The first chapter, by Marco Lisi, André Freire and Oscar Barberá, tests the convergence hypothesis – that is, whether, regardless of the genetic model of party organization, political parties are adopting the direct election of the leader (Cross and Pilet 2015: 14), thus following the trend towards a personalization of politics (van Biezen et al. 2012; Katz and Mair 1995, 2009; Scarrow 2000). The authors find that there is a convergence to more directly elected leaders in all party families – with the exception of the Communists, who are least likely to have a direct election of party leader – when the data are considered on a decade-by-decade basis. However, in the last decade, there is no real difference between left- and right-wing political parties in this respect. The main difference is that the left started earlier, in the 1970s and 1980s, and the right followed in the 1990s and 2000s. These findings point to the fact that although party families seem to matter, change is affecting more or less all families, rather than pertaining to any one particular family.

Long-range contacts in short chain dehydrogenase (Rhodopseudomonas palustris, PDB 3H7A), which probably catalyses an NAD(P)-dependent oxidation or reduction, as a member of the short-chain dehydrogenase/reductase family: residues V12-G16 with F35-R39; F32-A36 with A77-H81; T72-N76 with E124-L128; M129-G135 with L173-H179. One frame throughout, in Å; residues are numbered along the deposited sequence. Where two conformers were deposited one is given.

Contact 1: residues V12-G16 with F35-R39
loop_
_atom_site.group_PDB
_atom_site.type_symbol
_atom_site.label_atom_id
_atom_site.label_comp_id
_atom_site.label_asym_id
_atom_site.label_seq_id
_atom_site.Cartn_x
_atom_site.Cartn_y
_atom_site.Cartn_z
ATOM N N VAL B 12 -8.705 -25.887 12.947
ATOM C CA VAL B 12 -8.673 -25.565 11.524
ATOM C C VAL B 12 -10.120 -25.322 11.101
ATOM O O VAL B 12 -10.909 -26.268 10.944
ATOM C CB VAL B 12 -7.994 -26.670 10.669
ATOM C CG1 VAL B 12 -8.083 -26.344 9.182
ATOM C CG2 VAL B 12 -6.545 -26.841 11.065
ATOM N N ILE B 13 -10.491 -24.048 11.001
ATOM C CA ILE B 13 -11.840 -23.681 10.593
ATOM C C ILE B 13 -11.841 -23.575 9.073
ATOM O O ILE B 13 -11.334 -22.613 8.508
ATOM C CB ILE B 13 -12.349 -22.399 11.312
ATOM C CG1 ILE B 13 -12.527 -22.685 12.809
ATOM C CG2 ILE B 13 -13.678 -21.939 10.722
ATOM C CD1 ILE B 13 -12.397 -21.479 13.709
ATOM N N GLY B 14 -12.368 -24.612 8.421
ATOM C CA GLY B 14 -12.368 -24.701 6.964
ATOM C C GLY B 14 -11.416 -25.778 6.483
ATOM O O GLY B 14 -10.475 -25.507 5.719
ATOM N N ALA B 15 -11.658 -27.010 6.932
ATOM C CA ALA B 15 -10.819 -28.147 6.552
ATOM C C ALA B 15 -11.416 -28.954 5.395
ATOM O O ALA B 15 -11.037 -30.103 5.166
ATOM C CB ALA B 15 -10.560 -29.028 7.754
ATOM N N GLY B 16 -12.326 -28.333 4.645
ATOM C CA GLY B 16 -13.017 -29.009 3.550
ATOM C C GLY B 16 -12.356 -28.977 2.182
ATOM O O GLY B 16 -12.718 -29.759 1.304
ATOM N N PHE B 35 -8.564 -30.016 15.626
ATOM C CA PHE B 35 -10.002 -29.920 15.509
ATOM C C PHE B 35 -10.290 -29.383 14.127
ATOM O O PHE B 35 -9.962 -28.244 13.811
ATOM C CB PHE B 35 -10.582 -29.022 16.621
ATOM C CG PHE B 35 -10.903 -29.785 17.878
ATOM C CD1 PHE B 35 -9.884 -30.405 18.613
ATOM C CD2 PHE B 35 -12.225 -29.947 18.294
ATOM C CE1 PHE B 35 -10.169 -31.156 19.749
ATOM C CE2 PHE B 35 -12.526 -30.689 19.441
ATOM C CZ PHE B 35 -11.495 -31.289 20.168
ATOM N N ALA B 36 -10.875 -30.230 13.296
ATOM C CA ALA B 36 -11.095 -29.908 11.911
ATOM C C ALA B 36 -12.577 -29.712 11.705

This book’s use of an extensive data set and sophisticated techniques as well as its longitudinal scope make it a watershed in the study of the personalization of leaders for parties. It shows that, perhaps contrary to what some expect, the trend towards the direct election of the party leader is not overwhelming. In addition, it is not typical of either side of the ideological spectrum, or of a given party family. So, it is an overall modest party trend. This is confirmed in the chapter by Mihail Chiru, Sergiu Gherghina and Juan Rodriguez-Teruel which seeks to explain changes to leadership selection rules. Taken together, these two chapters point towards a convergence pattern which crosses ideological frontiers in terms of the direct election of the leader.